Starting Points

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Status: Finished  |  Genre: Humor  |  House: Booksie Classic

Submitted: July 06, 2016

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Submitted: July 06, 2016








A starting point. What is it, really? It’s a 360 degree circle that gives you 359 chances of being wrong. Not a very optimistic view, but one that I’ve become familiar with none the less. So will you. It’s a realization that time will make clear to each and everyone of us. Be thankful that that’s not part of the package they give you at the moment of your birth. If it was, there would be a lot more cynical babies laying around the maternity ward, refusing the nipple based on the grounds that it ‘only delays the inevitable’. 


Our birth is the ultimate starting point in our life. An arbitrary act that neither seeks nor needs our consent. People who you don’t know, throw together some genetic, abacus like, gooey stuff, and take the end result – you – and brow beat you until you can be abandoned. All you can do is hope that you are in that one degree that leads to gooey donators named Bill and Melinda.


I’ve always regretted not being able to remember my prenatal life, if only for the reason that I would like to nostalgically recall such an epic period of laziness. I imagine it like this: there is a greeter who welcomes your arrival. This greeter will spell out the conditions of your stay, expectations, carry on restrictions (somehow the airlines have found a way to get their message to us early). It might sound something like this...


“Okay, double helix, listen up. Welcome to the womb, and the first time you will be welcomed to the first day of the rest of your life. A few things to remember…there is only one exit. You’ll need to become familiar with gravity in order to find it. Second, party at your own risk…she will remember how you were in here – forever. Third, don’t go towards the light. It’s a trick. And please, no graffiti.


“Now, you’re probably raring to go, but we need you to sit tight. That’s right, take a long nap, imagine reading a book, learn to meditate. Soon, you’ll have a little something on each hand that will help you pass the time. And for you boys, there’s a surprise that you’re really going to like. 


“So, enjoy your stay, and the womb service. I’d say, ‘Come again!’, but I have some bad news for you. Full disclosure? You won’t be back.”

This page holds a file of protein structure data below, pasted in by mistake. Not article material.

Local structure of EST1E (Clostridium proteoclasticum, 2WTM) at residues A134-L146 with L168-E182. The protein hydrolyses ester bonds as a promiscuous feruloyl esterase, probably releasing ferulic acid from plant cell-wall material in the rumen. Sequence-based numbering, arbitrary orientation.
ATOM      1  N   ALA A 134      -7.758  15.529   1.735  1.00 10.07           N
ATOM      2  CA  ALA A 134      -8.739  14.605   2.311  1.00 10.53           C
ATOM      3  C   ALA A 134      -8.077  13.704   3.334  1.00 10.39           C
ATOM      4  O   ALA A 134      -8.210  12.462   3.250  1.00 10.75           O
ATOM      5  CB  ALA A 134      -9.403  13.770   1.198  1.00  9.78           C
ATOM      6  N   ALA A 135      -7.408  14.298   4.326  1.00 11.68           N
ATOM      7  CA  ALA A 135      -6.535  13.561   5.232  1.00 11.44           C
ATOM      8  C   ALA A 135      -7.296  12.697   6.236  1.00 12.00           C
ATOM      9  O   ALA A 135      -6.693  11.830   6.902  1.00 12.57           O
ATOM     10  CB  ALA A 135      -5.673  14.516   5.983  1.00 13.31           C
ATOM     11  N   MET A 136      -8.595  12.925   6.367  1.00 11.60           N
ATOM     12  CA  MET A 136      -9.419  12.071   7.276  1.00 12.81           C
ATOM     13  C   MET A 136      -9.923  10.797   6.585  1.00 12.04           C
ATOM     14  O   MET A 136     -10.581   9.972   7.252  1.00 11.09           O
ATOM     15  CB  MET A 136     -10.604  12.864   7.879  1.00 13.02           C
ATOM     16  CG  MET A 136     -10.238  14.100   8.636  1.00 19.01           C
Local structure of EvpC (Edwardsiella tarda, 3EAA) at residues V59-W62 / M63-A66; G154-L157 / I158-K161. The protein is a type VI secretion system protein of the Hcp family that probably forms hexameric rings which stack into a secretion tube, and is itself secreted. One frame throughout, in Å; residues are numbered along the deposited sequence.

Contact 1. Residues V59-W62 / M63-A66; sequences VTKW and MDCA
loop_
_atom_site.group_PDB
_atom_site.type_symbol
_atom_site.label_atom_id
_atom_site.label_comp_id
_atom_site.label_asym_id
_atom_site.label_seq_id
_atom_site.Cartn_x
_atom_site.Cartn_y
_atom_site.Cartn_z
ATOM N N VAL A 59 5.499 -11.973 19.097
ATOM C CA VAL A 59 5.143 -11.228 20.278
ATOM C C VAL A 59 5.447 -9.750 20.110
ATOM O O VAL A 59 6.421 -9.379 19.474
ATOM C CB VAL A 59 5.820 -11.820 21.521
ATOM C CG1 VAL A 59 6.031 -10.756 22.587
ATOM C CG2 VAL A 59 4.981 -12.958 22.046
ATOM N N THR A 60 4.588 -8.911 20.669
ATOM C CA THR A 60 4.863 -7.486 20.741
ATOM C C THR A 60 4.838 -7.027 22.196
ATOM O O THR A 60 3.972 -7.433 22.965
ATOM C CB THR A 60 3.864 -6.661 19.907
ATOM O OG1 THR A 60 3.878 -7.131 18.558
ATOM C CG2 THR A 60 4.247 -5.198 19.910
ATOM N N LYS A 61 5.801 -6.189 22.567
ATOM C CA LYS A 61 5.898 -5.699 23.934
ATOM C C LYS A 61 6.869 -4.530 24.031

It’s funny how a starting point is nothing more than the beginning of the end. 


And so, like a blob in a lava lamp, we float in amniotic fluid. For most of us, we’re totally alone - hell know’s where the greeter has screwed off to - and in complete darkness. At first it seems spacious in there. Plenty of elbow room - that is, until we grow elbows. We’re fed and transported for the next nine months, or until the host catches on to our little scam and takes matters into her own hands. During this time, we are completely alone, which is ironic considering we will never be more attached to a human being again. However, there are those who must share this time and space with at least one other zygote. 


What must it be like in there for twins? Do they become territorial? Do they begin to develop a greater tolerance for others? Are they thinking revenge? I once knew twins who swore they could remember the conversations they had in there. One of them went like this:


Twin #1: Hey, get your ass outta my face.


Twin #2: Pretend you’re looking in the mirror.


Twin #1: I’ll mirror you.


I don’t know how much of this to believe because I wasn’t there, but I’m sure they didn’t know what a mirror was yet. Still, they corroborated each other’s story so it’s got to be true. 


Conjecture aside, our postpartum life is nothing but chaos from that first slap on the ass, to the last shovelful of dirt tossed on our grave. That’s just how it is. It’s been that way since the Big Bang, the original starting point. Time, matter and energy were all pushed outward with the force of a woman who’s been in labour for thirty-six hours. I can imagine the same amount of cussing, as well. For fourteen billion years, everything has been sent careening in all directions, relentless and chaotic. This explains our lives, our world, and why we lose so many socks in the dryer. 

© Copyright 2018 Norman K. All rights reserved.

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